Quinn then became, briefly, Brooklyn’s GM before returning to Boston in 1936 as president of the National League Braves, a position he held for the next ten years. In 1946, he turned the reins over to his son, John Quinn. Bobby’s last baseball job was curator of the National Baseball Hall of Fame and Museum. John Quinn was GM of the Braves for 23 years and Phillies for 13 years. Bobby’s grandsons, Bob and Jack, have had lengthy careers in sports. Bob Quinn has held executive positions with the Indians, Yankees, Reds and Giants and is now Senior Advisor of Baseball Operations for San Francisco. Jack Quinn was GM of another of the 100 top minor league teams, the 1970 Hawaii Islanders and later was president of the NHL St. Louis Blues. Bob’s son, Robert J. Quinn is making it a four-generation baseball family as San Francisco’s vice-president for finance.
Quinn and Clymer’s 1905 club was an experienced outfit, with most of the starting nine being veterans of the major leagues. The two best hitters patrolled the outfield, Ollie Pickering (.326) and Bunk Congalton (.314). Pickering played for Louisville, Cleveland, Philadelphia, the St. Louis Browns and Washington, compiling a .272 average. He was also the American League’s first batter. On opening day of the circuit’s first major league campaign, 1901, three of the four scheduled games were rained out. The only one played was Cleveland at Chicago and Pickering was the Indians’ leadoff man. Congalton played four seasons for the White Sox, Indians and Red Sox, batting .290. Among other starters who saw major league action were second baseman Zeke Wrigley (.258), shortstop Rudy Hulswitt (.276), third baseman Jap Barbeau (.246) and outfielder Lefty Davis (.278).
Hulswitt, who played until 1912 and then became a manager, returned to Columbus to pilot the Senators in 1915-16. When he was managing Danville in the Three-I League in 1923, he recommended one of his pitchers to his old boss, Quinn, now running the Red Sox. Quinn bought the young hurler, future Hall-of-Famer Red Ruffing. Hulswitt went to work scouting for the Red Sox the next year. He was a Red Sox coach in 1931-33, then scouted for Quinn for the Dodgers and Braves until he retired in 1947.
One key player of the Columbus club never saw the light of the majors, yet overcame a potentially crippling handicap to enjoy a professional career that far exceeded all of his teammates. The 32-year-old first baseman George (Dummy) Kihm (.285) was a deaf-mute, yet was in the 11th season of what would be a 17-year career. During his playing days, spent largely in the high minors, Kihm amassed 2,245 hits while compiling a .293 average.
The first string catcher was 37-year-old Jack Ryan (.285) who had played in the majors off and on from 1889-1903 for five different teams. However, he was not the oldest Senator. That distinction fell to 40-year-old right-hander Bill Hart who joined Columbus in mid-season after spending all of 1904 and the first half of 1905 as an American Association umpire. He had an 11-5 record the rest of the season. Hart first pitched in the majors in 1886 with Philadelphia of the old American Association. He later pitched for Brooklyn, Pittsburgh, St. Louis and Cleveland with a 66-119, 4.64 record. Hart continued pitching until 1910 when he was 45 and had a 251-253, 2.64 record in the minors. He went back to umpiring and worked in the National League in 1915.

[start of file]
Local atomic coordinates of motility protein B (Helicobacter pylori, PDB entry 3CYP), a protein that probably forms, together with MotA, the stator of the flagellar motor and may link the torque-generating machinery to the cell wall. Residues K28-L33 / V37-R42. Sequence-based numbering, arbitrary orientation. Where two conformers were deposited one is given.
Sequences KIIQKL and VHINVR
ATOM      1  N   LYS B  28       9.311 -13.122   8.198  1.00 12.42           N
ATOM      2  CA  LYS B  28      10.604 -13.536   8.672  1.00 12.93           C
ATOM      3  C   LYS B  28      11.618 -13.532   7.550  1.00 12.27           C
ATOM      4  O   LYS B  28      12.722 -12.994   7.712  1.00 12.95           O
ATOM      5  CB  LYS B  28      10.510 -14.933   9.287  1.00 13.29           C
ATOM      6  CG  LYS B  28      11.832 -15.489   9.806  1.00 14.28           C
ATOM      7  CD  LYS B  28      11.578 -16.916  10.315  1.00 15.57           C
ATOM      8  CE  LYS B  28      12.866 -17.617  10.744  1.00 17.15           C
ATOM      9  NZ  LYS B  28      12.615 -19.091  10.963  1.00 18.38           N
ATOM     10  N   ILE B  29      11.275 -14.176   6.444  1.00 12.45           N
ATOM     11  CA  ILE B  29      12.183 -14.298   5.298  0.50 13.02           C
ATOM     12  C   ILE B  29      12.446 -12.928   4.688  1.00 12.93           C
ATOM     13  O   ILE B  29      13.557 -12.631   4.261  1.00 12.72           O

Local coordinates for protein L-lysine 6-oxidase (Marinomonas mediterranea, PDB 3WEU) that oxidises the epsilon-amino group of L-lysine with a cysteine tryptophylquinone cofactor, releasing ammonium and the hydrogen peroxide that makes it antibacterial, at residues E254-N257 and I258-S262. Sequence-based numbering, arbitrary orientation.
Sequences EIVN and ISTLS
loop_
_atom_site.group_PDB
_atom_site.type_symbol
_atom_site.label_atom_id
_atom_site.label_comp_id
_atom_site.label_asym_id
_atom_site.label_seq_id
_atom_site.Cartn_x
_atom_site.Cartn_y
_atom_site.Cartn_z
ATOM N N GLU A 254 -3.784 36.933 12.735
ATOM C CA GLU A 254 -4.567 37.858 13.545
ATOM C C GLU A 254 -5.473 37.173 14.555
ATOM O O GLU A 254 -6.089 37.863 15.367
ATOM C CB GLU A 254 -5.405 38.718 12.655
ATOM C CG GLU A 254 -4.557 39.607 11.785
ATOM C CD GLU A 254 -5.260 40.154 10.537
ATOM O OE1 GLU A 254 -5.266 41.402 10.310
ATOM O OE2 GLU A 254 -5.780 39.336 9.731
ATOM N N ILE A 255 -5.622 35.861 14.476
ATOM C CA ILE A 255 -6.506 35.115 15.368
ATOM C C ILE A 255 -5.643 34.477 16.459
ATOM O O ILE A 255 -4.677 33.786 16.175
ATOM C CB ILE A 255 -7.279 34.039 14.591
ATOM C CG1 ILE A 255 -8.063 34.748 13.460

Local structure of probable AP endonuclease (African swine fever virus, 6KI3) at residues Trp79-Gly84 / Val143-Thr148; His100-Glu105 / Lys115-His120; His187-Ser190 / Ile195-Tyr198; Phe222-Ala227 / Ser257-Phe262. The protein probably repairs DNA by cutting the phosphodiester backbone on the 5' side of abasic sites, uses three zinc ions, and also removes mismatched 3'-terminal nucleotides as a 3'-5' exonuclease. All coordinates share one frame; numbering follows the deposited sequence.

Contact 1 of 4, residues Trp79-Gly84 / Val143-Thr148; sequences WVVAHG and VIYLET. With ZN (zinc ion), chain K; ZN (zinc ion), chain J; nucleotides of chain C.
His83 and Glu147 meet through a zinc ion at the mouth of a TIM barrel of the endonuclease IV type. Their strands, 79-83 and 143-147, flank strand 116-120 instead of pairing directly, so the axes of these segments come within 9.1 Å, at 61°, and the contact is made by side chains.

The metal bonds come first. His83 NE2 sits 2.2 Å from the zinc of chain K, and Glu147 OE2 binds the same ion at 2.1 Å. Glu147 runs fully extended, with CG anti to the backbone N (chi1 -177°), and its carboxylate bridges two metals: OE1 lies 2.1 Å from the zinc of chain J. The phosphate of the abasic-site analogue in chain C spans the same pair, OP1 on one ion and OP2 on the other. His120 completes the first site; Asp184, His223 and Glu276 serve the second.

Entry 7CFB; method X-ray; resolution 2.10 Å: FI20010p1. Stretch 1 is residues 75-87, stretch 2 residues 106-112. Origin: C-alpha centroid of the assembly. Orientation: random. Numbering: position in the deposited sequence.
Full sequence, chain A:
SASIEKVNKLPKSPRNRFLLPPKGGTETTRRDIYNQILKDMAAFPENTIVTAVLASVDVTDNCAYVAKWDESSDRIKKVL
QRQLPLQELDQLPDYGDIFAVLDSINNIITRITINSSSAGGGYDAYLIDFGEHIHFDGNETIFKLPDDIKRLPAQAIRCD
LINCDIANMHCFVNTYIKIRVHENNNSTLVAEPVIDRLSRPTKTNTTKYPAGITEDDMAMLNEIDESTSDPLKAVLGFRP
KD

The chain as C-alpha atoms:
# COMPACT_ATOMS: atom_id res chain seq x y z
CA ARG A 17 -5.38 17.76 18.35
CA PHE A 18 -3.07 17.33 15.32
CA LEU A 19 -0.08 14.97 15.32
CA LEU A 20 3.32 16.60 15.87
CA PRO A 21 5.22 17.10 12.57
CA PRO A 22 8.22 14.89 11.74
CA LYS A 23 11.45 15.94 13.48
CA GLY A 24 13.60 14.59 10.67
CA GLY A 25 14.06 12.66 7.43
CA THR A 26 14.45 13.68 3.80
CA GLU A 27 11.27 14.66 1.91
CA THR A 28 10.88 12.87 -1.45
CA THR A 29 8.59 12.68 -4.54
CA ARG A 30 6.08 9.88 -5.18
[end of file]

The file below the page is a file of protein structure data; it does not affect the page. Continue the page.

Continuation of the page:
Assisting Hart in the mound corps was a pair of 20-game winners, Gus Dorner (29-8) and Charles (Heinie) Berger (25-14). Dorner led the Association in wins while Berger paced the circuit with 200 strikeouts. After pitching in a handful of major league games in 1902-03, Dorner moved back to the majors in 1906, compiling an 8-26 record for Cincinnati and Boston. After 16- and 19-loss seasons in 1907-08 and a 1-2 mark in 1909, Dorner left the big leagues, the owner of a pedestrian 35-69 record. Berger pitched for Cleveland from 1907-10 with a 39-25, 2.60 record.
By 1909, the major leagues had followed Columbus’ lead by constructing the majors’ first steel and concrete stadium - Pittsburgh’s Forbes Field. Over the next few years, a half-dozen more teams followed suit. Thanks in large part to the example shown in 1905 by Columbus, the era of the classic stadium had arrived.
The 1905 champions followed up their victory with another pair in 1906-07, giving the Association its first three-time winner. Through the rest of the 20th century, Columbus fielded teams in both the American Association and International League. During this span of time, the city hosted numerous other champions in both leagues, including top 100 teams in 1933 and 1992. Currently, Columbus has a team in the International League, the top farm team of the Yankees.
The 1905 Senators took a bold step forward. Not content with the fly-by-night appearance of a wooden ballyard, they, behind the efforts of Bobby Quinn, opted for something new--helping to lift baseball from the age of the ballpark to the age of the stadium.
|1905 American Association Standings|
|1905 Columbus Senators batting statistics|
|1905 Columbus Senators pitching statistics|